The magical world of meta
Of the many things that Korean dramas do well, one of my favorites is meta. Half fan service, half navel-gazing statement on the act of creation, meta is an undeniable part of K-drama entertainment. But what is meta, exactly, and why do we love it so?
What we fondly dub as “meta” in dramaland is actually part of the complex concept of self-referentialism. It can exist in many forms, and get pretty darn complicated, but it’s most often thought of with respect to art. If a book or drawing or drama is self-referential, it means the work of art mimics, or references, itself in the very work it is creating. We won’t go crazy with strict definitions though. After all, meta exists to be noticed and enjoyed.
The early round of teasers for last year’s I’m Not A Robot are a great example to think about meta. In the teasers, we’re watching Yoo Seung-ho and Chae Soo-bin in character following the script, when suddenly they break character and start talking directly to the camera. It’s jarring for a second — but the fact that it forces us to see them as actors pitching their new drama to potential viewers — that is the very essence of meta-reference.
Yoon Doo-joon’s famous food rants in Let’s Eat are another example of this meta dynamic, since in these sequences he looks directly into the camera, and you feel as if he’s been lifted out of the story and is talking (or food preaching) directly to you. Both the teasers above and the direct address element of Let’s Eat are great examples of how meta breaks the fourth wall, or that imaginary division between the “stage” (or the screen in the case of K-dramas) and the audience.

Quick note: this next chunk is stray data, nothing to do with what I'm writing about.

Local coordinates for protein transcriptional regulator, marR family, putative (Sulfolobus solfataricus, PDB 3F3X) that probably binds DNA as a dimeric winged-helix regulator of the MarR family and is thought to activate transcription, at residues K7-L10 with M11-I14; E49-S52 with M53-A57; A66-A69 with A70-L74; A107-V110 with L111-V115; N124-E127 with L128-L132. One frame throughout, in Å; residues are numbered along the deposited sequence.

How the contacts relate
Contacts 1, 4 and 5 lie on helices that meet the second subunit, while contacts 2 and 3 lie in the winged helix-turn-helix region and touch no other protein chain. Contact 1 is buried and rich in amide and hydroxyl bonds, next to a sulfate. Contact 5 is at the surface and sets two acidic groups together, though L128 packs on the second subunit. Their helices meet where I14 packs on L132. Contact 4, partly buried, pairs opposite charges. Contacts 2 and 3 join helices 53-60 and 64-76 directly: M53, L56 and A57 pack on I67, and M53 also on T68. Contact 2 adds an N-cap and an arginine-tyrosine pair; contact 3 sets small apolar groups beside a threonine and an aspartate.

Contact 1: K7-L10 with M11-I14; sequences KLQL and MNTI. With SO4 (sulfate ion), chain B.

In other words, a drama uses meta to call attention to itself and the process of creating it. Meta makes you aware of the story as something you are experiencing, consuming, and participating in. It’s as if the story is wrapping itself up in holiday lights and shouting, “Here I am!”
Another amusing way K-dramas meta-reference themselves is when characters in a drama are shown watching TV. Without fail, they’re tuned into the drama that previously aired on the very same network you’re now watching. And not only that, but the characters are mimicking your action as you’re watching their drama. It can get pretty trippy when you think about it.
Meta also builds a relationship between the work of art and its audience. The way I often think about it is that meta makes you feel like you’re part of an inside joke. It’s as if everyone making the drama, and maybe even the drama itself, is giving you a friendly poke in the ribs. Or maybe it’s a wink. If you’ve ever experienced this, you know exactly what I’m talking about.
One of the best ways K-dramas employ the meta elbow poke is through cameos. The idea of the cameo has fascinated me for a long time — I remember watching classic Hitchcock films and waiting for his famous walk into the frame. Cameos have evolved a lot since then, but they’re still enjoyed just as much.
In dramaland, cameos can be simple appearances by actors, signifying their ties to someone working on the drama — like Seo In-gook’s cameo as a hotshot chef in Oh My Ghostess, which had the same PD as his previous drama. While this behind-the-scenes connection is common for cameos, cameo appearances can also dig a bit deeper, and that’s when the meta really starts to kick in.
When actors cameo as themselves it’s pretty meta-ful, but it’s even better when they cameo as previous characters they have played. For example, Park Shin-hye cameoed in the Hong sisters drama My Girlfriend is a Gumiho as her character from their previous success You’re Beautiful.
What’s Wrong with Secretary Kim is another example of a cameo appearance that took meta to the max. The cameo was a flashback of the heroine’s backstory, and Lee Min-ki and Jung So-min played her parents. It wasn’t exactly is if they were playing their characters from Because This Life Is Our First — but they very well could have been.